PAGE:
The claimant bears the burden at steps one through four to prove a disability that prevents performance of her past relevant work. Lax, 489 F.3d at 1084. The burden then shifts to the Commissioner at step five to show that, despite the impairments, the claimant can perform other work in the national economy. Id. See Weir v. Colvin, No. 15-1300-JTM, 2016 WL 6164313, at *1-2 (D. Kan. Oct. 24, 2016). See Johnston v. Berryhill, No. 16-2342-JTM, 2017 WL 1738037, at *1-2 (D. Kan. May 4, 2017).

         II. Discussion

         A. Summary of ALJ ruling.

         Plaintiff was born in 1972, making her 40 years old as of June 6, 2012, the alleged onset date. The ALJ found that plaintiff was insured under the Act through March 31, 2013. At the first step of the sequential process, the ALJ found that although plaintiff had performed some work after the alleged onset date, it did not rise to the level of substantial gainful activity. At step two, the ALJ found plaintiff suffered from the following severe impairments: bilateral knee osteoarthritis; obesity; delusional disorder and schizophrenia, paranoid type; anxiety disorder; mood disorder and schizoaffective disorder. At step three, the ALJ determined that plaintiff's impairments did not meet or medically equal any of the impairments listed in the regulations.

         The ALJ next determined plaintiff's RFC, finding plaintiff could perform sedentary work as defined in the regulations, except she can rarely climb ramps and stairs (no more than one sixth of the workday); should avoid climbing ladders, ropes, and scaffolds; could occasionally balance and stoop but should avoid kneeling, crouching, and crawling; avoid concentrated exposure to vibration or even a moderate exposure to hazards including unprotected height and hazardous machinery; unable to traverse an upward incline; she will occasionally require the use of a cane; she can perform simple and some intermediate tasks not requiring complex or detailed independent planning or goal setting and involving no more than occasional, superficial interaction with the general public, coworkers, and supervisors; and she would do better working with things and data than with people.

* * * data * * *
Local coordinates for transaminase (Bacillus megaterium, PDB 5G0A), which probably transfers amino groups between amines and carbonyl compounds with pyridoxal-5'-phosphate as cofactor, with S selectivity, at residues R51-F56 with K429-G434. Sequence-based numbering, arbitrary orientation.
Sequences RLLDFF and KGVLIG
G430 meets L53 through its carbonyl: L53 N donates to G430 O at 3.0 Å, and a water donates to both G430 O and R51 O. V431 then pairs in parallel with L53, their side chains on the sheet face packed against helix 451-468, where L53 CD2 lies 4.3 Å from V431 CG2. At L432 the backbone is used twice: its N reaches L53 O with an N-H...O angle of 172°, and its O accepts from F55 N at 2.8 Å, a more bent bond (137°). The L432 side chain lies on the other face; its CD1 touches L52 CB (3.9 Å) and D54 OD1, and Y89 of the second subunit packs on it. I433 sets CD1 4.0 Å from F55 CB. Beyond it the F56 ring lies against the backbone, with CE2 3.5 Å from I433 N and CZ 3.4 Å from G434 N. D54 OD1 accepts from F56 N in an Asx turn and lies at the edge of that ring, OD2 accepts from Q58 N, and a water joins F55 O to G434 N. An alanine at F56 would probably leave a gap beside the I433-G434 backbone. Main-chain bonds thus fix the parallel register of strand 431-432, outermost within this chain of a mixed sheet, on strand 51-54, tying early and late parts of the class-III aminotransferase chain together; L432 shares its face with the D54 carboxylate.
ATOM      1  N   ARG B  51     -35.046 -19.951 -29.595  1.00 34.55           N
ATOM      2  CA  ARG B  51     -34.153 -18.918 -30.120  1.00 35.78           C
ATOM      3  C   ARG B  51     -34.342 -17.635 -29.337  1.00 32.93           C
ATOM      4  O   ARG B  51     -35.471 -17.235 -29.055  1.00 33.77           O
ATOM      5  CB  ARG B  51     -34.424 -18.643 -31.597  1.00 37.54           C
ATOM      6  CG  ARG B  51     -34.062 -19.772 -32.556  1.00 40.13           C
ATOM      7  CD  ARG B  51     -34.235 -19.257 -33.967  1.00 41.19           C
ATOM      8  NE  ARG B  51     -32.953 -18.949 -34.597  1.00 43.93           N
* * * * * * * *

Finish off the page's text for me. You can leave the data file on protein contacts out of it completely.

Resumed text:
At step four of the sequential process, the ALJ determined plaintiff was unable to perform any of her past relevant work. Finally, at step five, the ALJ relied on the testimony of the vocational expert to find plaintiff could perform jobs that exist in significant numbers in the national economy, including bonder of electronic components, document preparer, and patcher (or wire wrapper). The ALJ thus determined that plaintiff was not disabled within the meaning of the Act.

         B. Whether plaintiff meets mental impairment listings.

         Plaintiff contends the ALJ erroneously found plaintiff's mental impairments did not meet or exceed the impairments listed in 20 C.F.R. § Pt. 404, Subpt. P, App. 1, specifically § 12.03 (schizophrenia and psychotic disorders), § 12.04 (depressive and bipolar disorders), and § 12.06 (anxiety and obsessive-compulsive disorders). Plaintiff argues the findings of psychologist T.A. Moeller, Ph.D., show that plaintiff had marked restrictions in social functioning and in maintaining concentration, ...